Best Hikes to see Waterfalls

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Twin Falls

Twin Falls State Park
Near North Bend

Twin Falls
Difficulty:
Moderate; 3 miles round-trip, 500-foot elevation gain 
Location: About 30 miles east of Seattle via Interstate 90. Nearest town: North Bend, 7 miles. Discover Pass required; wta.org 

For a nearby hike that feels a world away, scoot east to Twin Falls near North Bend and take a sweet summer ramble along the South Fork of the Snoqualmie River. You’ll skirt the banks for a half-mile or so, past a couple of excellent wading spots, then head up a few switchbacks to get your first glimpse of the lower (and more spectacular) of the twin falls. Continue along this well-traveled trail to about the one-mile mark, until you reach an unmarked spur trail heading down wooden steps to your right; this leads to a sturdy little lookout platform with a striking view of the 150-foot falls. From this snug perch, jutting out over the pool far below, nibble chocolate and muse awhile about the awesome power of pounding water. Then head back out on the trail another half-mile, tag the bridge that spans the river and turn around for the easy hike out.

 

Franklin Falls
Near North Bend

Franklin Falls
Difficulty:
Easy; 2 miles round-trip, 400-foot gain 
Location: About 45 minutes east of Seattle via Interstate 90. Nearest town: North Bend, 20 miles. Northwest Forest Pass required; dogs prohibited; wta.org

Just an easy mile through the mossy woods and suddenly, you’re standing at the base of a roaring 70-foot-tall giant, soaking up spray and reveling in the fact that two hours earlier, you were in the city. Don some waterproof shoes and take this refreshing little jaunt along the South Fork of the Snoqualmie River; it can be just the thing for those seeking a not-too-subtle reminder of our region's natural beauty. The route is easy—and extremely kid-friendly—but take it slow the last 100 yards or so, which descend steeply to the base of the falls. Linger and enjoy the view, but be sure to stay well back from the falls; the surface is slippery, and rocks are sometimes carried over the falls to plummet into the pool below.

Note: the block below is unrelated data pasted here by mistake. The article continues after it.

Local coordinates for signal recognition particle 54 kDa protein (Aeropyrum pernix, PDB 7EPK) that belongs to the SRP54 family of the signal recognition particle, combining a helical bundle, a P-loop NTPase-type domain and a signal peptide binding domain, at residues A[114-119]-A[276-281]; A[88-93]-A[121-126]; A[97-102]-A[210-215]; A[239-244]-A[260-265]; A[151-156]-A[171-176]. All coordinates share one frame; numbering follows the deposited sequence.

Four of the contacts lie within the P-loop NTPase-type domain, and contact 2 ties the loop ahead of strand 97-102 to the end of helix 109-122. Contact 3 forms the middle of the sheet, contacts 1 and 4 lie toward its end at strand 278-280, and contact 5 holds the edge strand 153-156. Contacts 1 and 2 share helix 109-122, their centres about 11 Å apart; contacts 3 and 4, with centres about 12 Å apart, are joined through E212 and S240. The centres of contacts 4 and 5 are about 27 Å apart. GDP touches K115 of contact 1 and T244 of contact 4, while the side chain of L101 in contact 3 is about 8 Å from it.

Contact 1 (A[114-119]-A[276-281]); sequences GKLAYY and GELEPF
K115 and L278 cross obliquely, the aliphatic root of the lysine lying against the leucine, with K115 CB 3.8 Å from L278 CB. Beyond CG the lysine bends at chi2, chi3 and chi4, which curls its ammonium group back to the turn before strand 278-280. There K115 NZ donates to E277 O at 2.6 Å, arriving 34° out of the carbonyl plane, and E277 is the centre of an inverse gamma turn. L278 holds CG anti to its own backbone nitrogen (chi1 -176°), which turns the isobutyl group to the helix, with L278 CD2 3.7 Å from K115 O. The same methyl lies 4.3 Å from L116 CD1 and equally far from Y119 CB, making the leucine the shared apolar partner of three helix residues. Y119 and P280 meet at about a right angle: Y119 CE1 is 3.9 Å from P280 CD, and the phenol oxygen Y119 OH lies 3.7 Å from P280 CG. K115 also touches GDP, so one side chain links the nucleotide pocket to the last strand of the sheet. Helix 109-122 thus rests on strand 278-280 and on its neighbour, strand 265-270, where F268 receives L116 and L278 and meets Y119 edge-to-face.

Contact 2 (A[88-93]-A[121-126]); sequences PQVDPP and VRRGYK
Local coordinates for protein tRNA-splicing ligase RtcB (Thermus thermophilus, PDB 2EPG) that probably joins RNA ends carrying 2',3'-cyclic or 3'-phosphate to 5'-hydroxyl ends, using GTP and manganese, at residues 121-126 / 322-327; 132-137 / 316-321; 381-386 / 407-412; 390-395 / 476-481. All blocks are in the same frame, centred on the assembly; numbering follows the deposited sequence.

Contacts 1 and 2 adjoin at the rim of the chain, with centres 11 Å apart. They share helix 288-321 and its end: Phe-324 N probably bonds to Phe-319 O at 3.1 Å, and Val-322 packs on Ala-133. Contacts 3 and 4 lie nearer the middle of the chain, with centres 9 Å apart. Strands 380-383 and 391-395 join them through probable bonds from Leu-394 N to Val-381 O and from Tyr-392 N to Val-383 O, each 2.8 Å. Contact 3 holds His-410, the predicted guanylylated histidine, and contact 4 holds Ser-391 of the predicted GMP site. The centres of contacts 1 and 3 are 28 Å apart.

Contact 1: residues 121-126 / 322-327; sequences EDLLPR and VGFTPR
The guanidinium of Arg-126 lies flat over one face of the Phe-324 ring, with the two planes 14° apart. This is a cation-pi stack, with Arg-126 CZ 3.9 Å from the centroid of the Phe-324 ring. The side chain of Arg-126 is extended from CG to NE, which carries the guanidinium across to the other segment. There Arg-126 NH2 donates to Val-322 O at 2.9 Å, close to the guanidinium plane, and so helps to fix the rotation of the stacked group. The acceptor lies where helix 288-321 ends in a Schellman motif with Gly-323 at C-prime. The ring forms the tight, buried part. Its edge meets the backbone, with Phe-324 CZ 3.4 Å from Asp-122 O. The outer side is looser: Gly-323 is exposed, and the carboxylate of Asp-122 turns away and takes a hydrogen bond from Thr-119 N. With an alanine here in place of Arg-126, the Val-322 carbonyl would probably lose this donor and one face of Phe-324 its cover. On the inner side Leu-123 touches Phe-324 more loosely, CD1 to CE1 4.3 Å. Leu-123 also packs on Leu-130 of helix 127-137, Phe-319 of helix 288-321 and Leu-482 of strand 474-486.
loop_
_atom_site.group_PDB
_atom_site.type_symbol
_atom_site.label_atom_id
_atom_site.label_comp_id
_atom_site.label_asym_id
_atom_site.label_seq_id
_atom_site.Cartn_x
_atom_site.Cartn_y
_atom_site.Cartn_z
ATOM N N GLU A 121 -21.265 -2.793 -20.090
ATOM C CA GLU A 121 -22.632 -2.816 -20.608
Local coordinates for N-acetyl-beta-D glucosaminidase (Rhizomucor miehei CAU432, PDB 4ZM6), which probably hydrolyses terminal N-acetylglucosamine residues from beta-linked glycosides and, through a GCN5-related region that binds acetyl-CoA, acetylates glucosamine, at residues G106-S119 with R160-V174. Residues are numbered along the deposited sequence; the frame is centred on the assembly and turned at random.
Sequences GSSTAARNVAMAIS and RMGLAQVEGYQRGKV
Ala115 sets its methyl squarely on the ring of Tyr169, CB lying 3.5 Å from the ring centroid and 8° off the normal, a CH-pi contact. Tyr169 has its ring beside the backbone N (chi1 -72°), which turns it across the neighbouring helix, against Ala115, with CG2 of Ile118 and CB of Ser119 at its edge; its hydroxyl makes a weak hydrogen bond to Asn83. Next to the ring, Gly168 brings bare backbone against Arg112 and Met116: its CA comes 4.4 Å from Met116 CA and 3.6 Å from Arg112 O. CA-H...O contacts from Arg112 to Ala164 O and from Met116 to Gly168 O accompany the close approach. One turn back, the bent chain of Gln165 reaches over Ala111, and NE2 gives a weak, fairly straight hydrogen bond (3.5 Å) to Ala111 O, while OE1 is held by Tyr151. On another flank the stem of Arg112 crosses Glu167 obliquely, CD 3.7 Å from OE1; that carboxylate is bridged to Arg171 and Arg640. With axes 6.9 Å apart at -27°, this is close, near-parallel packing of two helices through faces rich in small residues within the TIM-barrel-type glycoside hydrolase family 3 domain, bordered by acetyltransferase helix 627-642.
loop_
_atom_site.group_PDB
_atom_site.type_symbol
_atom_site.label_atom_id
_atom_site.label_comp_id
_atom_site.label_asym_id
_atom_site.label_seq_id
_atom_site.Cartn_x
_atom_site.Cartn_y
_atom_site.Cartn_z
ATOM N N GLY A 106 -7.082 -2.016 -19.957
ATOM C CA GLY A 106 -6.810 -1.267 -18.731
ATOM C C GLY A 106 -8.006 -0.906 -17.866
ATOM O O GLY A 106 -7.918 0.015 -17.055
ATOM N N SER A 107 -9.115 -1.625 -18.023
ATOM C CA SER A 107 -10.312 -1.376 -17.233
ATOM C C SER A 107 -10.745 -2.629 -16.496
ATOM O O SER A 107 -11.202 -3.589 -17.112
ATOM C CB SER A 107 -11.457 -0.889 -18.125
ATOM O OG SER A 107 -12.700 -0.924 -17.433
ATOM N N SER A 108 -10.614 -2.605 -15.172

Silver Falls
Mount Rainier

Silver Falls
Difficulty:
Moderate; 3-mile loop, 300-foot elevation gain 
Location: About one hour and 40 minutes from Seattle, in Mount Rainier National Park, leaving from the Ohanapecosh Campground. Nearest town: Packwood, 14 miles. Dogs prohibited; nps.gov

One glimpse of this gorgeous, glacier-fed waterfall more than makes up for the drive to reach this, one of the most well-loved trails in the park. Meander past hot springs, where a health resort stood from the 1920s to 1960 (clothing optional!), then climb; at one and a half miles, you get your first glimpse of the mighty Ohanapecosh, thundering over falls into the narrow, rocky canyon below. Stand on the bridge and gawk, then continue up the trail for an ever-closer look at the top, and several picnic-worthy overlooks. Pick up the back half of the loop that runs along the west side of the Ohanapecosh River, through the moss-covered old growth for an easy hike out.

Dig Deep Into Wine at the Northwest Wine Encounter

Dig Deep Into Wine at the Northwest Wine Encounter

An intimate affair for wine lovers who get their geek on over things like the impact of soil, weather, terroir and altitude
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A flight of wine awaiting tasting at one of the educational panels

If you love good wine—really good wine—you’ll want to put Northwest Wine Encounter on your radar.

Haven’t heard of it before? That’s not surprising. The inaugural event, which I attended last spring, was an intimate affair with space for just a few dozen wine lovers who got their geek on over things like the impact of soil, weather, terroir and altitude on winemaking, learning about these during educational panels led by some of the region’s finest winemakers. And, of course, it helped to taste through flights of really fine wine as the winemakers offered insights and perspective.

The return engagement, on the weekend of April 28-30 (from $485/person including lodging, events and gala dinner), will follow a similar format and will once again be held at Semiahmoo Resort, a lovely spot overlooking Semiahmoo Bay, with the U.S./Canadian border and Peace Arch in view across the water. This year, there will be room for around 100 wine lovers (sign up for Northwest Wine Encounter here).


Winemakers and guests enjoying Friday night’s bonfire at Semiahmoo 

This quintessential Northwest location was chosen to complement the local wines that are the focus of the weekend. At Semiahmoo, Mount Baker frames the view in one direction, the San Juan Islands and Puget Sound in another. At one time in its history, Semiahmoo was also the site of a salmon cannery. Hard to get more Northwest than that.

The 2017 winemaker lineup includes a few superstars from Oregon and Washington: Chris Figgins of Leonetti Cellars, Walla Walla’s oldest winery; David Merfeld of Northstar Winery, Chris Upchurch of DeLille Cellars; Tony Rynders of Panther Creek and wine grower Mike Sauer of Red Willow Vineyards. New this year is the addition of a British Columbia winemaker, Walter Gehriner of Gehringer Brothers Estate Winery.

 

At last year’s events, the panel discussions were interesting, but the Friday night kick-off event was almost worth the price of admission alone. It had the air of an informal party where everyone was enjoying each other’s company. All the winemakers were in attendance, pouring and chatting about what they love most: making wine. The party eventually spilled out onto the beach where a bonfire warmed the crowd. Marshmallows optional, wine required.